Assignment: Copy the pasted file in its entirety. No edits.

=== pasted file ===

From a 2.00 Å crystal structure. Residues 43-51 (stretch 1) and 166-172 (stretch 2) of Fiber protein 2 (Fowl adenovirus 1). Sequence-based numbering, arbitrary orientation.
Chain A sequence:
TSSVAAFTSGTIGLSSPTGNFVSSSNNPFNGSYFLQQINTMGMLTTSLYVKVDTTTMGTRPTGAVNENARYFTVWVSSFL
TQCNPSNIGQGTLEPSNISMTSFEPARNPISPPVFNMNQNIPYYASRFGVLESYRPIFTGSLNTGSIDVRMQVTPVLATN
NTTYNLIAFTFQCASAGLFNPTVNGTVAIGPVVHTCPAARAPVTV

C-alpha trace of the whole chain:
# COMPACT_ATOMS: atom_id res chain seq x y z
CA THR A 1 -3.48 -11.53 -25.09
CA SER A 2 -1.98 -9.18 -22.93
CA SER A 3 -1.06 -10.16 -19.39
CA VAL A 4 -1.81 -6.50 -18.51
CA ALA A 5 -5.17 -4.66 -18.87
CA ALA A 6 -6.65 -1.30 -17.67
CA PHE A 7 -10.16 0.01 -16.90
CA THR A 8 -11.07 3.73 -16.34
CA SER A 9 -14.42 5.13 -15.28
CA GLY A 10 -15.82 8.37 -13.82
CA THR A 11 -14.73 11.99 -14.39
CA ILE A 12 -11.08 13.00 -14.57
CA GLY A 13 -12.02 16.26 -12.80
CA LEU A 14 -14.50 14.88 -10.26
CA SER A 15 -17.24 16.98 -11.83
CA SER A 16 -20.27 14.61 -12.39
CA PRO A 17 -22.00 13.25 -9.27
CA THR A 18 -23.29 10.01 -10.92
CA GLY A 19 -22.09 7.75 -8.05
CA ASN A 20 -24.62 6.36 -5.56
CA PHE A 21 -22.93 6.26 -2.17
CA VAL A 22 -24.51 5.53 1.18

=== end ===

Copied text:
From a 2.00 Å crystal structure. Residues 43-51 (stretch 1) and 166-172 (stretch 2) of Fiber protein 2 (Fowl adenovirus 1). Sequence-based numbering, arbitrary orientation.
Chain A sequence:
TSSVAAFTSGTIGLSSPTGNFVSSSNNPFNGSYFLQQINTMGMLTTSLYVKVDTTTMGTRPTGAVNENARYFTVWVSSFL
TQCNPSNIGQGTLEPSNISMTSFEPARNPISPPVFNMNQNIPYYASRFGVLESYRPIFTGSLNTGSIDVRMQVTPVLATN
NTTYNLIAFTFQCASAGLFNPTVNGTVAIGPVVHTCPAARAPVTV

C-alpha trace of the whole chain:
# COMPACT_ATOMS: atom_id res chain seq x y z
CA THR A 1 -3.48 -11.53 -25.09
CA SER A 2 -1.98 -9.18 -22.93
CA SER A 3 -1.06 -10.16 -19.39
CA VAL A 4 -1.81 -6.50 -18.51
CA ALA A 5 -5.17 -4.66 -18.87
CA ALA A 6 -6.65 -1.30 -17.67
CA PHE A 7 -10.16 0.01 -16.90
CA THR A 8 -11.07 3.73 -16.34
CA SER A 9 -14.42 5.13 -15.28
CA GLY A 10 -15.82 8.37 -13.82
CA THR A 11 -14.73 11.99 -14.39
CA ILE A 12 -11.08 13.00 -14.57
CA GLY A 13 -12.02 16.26 -12.80
CA LEU A 14 -14.50 14.88 -10.26
CA SER A 15 -17.24 16.98 -11.83
CA SER A 16 -20.27 14.61 -12.39
CA PRO A 17 -22.00 13.25 -9.27
CA THR A 18 -23.29 10.01 -10.92
CA GLY A 19 -22.09 7.75 -8.05
CA ASN A 20 -24.62 6.36 -5.56
CA PHE A 21 -22.93 6.26 -2.17
CA VAL A 22 -24.51 5.53 1.18